Can you explain the illegal big mistake?

Dealers can do that in the event of pricing mishaps

If you spot it, you will of course access it immediately. Be it the notebook for 150 euros instead of 1,500 euros or the first-class flight to Dubai for 399 euros. Because these system errors are not so rare when quoting prices on the Internet, they have even earned a name of their own: the so-called error fares. An error fare is a price error that arises if, for example, an error occurs in the listing of a product or flight. Often these offers are only so cheap because the provider has not even noticed that he has made a mistake.

Because such errors are occurring more and more frequently, special platforms and bargain hunters on the Internet are even looking for incorrect price information. In order to make it really worthwhile, the wrongly labeled goods are usually ordered in large quantities straight away.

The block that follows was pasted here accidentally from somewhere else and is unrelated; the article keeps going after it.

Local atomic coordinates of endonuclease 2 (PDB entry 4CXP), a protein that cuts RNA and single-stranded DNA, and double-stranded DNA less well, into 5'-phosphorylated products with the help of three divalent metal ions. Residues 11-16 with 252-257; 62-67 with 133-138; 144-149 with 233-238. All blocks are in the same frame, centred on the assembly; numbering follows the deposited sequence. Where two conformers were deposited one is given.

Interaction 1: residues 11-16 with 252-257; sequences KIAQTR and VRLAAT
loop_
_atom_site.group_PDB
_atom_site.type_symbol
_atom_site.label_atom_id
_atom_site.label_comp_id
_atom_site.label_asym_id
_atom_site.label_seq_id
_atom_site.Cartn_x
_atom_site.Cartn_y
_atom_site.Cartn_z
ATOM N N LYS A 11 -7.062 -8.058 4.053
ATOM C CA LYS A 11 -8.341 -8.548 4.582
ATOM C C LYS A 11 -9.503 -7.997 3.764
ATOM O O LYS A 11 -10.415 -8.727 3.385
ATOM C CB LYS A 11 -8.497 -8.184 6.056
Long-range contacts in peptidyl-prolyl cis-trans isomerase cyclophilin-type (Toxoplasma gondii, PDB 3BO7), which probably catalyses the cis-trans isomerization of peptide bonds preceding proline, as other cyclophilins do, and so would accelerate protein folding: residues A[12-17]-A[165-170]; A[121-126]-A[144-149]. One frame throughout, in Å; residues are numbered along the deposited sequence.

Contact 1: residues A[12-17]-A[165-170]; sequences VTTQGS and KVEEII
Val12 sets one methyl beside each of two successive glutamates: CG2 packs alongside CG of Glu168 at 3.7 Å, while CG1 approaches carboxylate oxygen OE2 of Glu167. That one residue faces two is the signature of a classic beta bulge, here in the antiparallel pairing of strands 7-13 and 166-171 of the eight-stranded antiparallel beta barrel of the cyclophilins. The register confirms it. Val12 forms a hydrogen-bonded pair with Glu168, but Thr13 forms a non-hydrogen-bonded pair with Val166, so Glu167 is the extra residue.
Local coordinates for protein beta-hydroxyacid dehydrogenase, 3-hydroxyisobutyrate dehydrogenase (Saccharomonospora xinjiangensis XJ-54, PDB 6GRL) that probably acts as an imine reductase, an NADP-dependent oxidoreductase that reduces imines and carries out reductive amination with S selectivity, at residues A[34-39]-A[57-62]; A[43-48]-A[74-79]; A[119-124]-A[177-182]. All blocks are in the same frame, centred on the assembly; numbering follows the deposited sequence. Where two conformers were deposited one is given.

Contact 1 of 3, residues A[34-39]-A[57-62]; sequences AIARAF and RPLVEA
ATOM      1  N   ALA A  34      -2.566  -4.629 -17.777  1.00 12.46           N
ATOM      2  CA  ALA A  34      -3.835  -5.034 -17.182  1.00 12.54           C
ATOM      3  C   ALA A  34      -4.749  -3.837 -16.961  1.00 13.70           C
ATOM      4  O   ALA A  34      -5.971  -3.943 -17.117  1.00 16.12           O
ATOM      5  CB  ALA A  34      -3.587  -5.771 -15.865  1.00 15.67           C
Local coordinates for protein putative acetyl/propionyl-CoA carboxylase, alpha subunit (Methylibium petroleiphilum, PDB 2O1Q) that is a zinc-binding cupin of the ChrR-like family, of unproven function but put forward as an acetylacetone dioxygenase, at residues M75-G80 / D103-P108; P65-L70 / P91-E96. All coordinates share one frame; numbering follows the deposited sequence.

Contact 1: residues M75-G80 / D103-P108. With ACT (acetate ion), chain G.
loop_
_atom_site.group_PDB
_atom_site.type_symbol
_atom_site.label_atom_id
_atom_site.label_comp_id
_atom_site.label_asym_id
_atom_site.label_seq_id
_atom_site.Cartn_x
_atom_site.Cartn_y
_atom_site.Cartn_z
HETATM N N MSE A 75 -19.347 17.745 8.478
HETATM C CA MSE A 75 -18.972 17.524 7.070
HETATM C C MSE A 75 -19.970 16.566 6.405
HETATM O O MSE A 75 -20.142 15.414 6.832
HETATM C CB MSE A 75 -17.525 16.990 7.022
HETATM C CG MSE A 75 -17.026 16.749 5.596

Dealers usually only notice this misery when it is too late and the entire inventory has been sold - at the wrong price. As soon as the mistake is noticed, it gets exciting, because customers who are happy with their bargain do not give up easily. The threat “Then I'll sue it!” Quickly crosses the lips. We have summarized below which rights dealers actually have in such a case.

The expensive bargain

Our editorial team received this request at the end of last week: “Yesterday I ordered three tablets from Shop XYZ at a single price of 119.00 euros and also received three order confirmations. Originally these were shown at a price of around 1,500 euros. Now I received three new e-mails in which the dealer is contesting the sales contracts [...]. ”(Editor's note: The facts have been shortened for better illustration.)

Only a binding contract is required to deliver